Personal Taxes

Climbing Private Revenue Taxes: Premature, Myopic

Michael DiBiase

By MICHAEL DiBIASE

Several bills were introduced at the Rhode Island General Assembly to add a new tax bracket for personal income, threatening a higher tax burden for businesses, and especially small businesses, at a time when many businesses are struggling to survive and recovering from the economic fallout the pandemic. These proposals are being pushed forward at the wrong time and affect the ability of the state to attract and retain businesses and investments.

The increase in income tax for higher-income taxpayers introduced at the meeting would replace the current maximum rate of 5.99 percent with tax rates between 6.99 percent and 10.99 percent. The vast majority of businesses and almost all small businesses in Rhode Island are run-through businesses and report their profits through income tax rather than corporation tax. Corporate profits are often reinvested in the local economy through new ventures or the expansion of existing businesses.

The proposed legislation would undermine important work done over the past decade to improve Rhode Island’s income tax structure. In 2011, the General Assembly made a major reform of income tax, lowering Rhode Island’s maximum rate from 9.9 percent – then one of the highest in the country – to 5.99 percent. The tax cut was revenue-neutral, as the reform also eliminated almost all deductions and credits available at the time.

At the time, the general business tax climate in Rhode Island was 47th in the country, according to the Tax Foundation. As a result of the 2011 income tax reform and other tax reforms affecting businesses and individuals, the ranking of the corporate tax climate in Rhode Island has improved significantly – the state now ranks 37th. However, the ocean state still remains in the bottom third of the states. Lawmakers should focus on measures that improve our corporate tax climate ranking, not on measures that bring us backwards.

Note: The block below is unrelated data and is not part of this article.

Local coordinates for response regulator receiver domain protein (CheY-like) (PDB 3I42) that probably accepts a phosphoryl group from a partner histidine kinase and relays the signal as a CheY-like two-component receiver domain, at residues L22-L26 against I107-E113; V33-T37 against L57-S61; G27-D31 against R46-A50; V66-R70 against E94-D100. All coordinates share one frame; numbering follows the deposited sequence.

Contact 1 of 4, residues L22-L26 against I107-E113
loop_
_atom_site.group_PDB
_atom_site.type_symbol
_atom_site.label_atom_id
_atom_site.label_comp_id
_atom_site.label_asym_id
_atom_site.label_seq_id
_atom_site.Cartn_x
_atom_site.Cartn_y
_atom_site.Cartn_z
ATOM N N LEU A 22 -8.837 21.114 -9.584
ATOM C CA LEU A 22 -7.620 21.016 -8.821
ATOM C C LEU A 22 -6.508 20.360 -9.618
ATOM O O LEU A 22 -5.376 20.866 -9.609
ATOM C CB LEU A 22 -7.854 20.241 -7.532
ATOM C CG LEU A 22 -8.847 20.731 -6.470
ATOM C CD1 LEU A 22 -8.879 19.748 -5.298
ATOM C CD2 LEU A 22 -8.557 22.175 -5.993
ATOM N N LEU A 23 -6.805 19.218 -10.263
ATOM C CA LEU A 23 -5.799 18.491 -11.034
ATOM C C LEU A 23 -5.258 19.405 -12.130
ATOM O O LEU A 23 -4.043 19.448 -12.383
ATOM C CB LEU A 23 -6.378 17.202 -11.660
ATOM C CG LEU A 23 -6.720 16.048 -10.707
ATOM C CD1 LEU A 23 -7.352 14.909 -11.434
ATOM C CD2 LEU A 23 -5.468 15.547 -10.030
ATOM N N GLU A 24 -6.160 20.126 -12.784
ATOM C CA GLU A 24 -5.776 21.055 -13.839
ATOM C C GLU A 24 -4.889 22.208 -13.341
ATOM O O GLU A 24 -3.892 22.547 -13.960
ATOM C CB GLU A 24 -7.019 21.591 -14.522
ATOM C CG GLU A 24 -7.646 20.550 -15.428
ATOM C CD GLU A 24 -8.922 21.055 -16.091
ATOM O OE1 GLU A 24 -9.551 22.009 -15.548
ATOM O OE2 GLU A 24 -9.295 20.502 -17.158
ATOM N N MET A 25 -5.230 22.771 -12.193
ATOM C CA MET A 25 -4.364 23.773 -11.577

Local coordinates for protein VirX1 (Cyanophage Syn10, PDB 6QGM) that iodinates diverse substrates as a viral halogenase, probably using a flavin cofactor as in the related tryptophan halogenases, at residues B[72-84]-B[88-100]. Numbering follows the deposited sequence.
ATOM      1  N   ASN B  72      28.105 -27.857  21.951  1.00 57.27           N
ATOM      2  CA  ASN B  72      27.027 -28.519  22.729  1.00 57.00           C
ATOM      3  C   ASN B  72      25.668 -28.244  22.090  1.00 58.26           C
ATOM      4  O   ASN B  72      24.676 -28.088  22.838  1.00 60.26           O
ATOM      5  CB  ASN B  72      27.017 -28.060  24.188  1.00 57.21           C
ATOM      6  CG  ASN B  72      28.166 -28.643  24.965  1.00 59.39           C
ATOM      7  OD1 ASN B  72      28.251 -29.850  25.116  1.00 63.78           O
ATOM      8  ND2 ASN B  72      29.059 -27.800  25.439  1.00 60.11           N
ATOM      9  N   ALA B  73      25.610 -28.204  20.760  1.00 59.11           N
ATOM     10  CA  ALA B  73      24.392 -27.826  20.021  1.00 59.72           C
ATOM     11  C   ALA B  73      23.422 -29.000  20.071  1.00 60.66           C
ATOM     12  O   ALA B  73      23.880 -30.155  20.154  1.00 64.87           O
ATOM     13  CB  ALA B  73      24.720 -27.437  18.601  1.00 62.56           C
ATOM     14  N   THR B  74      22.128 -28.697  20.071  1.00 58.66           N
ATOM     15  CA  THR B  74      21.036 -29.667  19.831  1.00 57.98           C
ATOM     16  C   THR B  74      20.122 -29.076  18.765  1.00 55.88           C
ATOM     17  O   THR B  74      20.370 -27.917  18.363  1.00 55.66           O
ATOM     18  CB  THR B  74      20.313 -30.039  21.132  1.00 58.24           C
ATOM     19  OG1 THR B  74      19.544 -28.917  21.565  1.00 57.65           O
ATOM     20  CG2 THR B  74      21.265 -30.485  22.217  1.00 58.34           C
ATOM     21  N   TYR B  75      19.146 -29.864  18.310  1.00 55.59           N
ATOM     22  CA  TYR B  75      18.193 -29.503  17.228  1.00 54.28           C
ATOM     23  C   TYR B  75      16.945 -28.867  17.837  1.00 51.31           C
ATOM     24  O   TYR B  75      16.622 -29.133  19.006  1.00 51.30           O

Businesses and those who invest in businesses have a choice. Higher tax rates will hinder investment in Rhode Island and encourage companies to invest in states with more favorable tax climates. Rhode Island is a very small state. Our highest personal income tax rate of 5.99 percent is already 20 percent higher than near Massachusetts (5 percent highest tax rate). While Connecticut has a top tax rate of 6.99 percent, its economy has underperformed the nation and New England dramatically over the past decade, at least in part due to a tax climate unfriendly to businesses and high earners.

There is convincing evidence of migration from higher tax states to lower tax states. A recent study found that in 2016, nearly 600,000 net people migrated from the 25 states with the highest taxes (Rhode Island falls into this category) to the 25 states with the lowest taxes. In another study, almost all ten states with the highest churn in 2020 were in the bottom third of the tax foundation’s corporate tax climate ranking. Conversely, seven of the ten largest immigration states ranked in the top half of the states in terms of their trade tax climate.

With the advent of remote working, individuals are likely more mobile than ever and can choose where to live regardless of where their employer is located. We are already seeing an exodus from high-cost, high-tax states like California and New York.

Legislative proposals to increase income tax are the wrong policy at the wrong time and should be rejected.

Michael DiBiase is President and CEO of the Rhode Island Public Expenditure Council.

Related Articles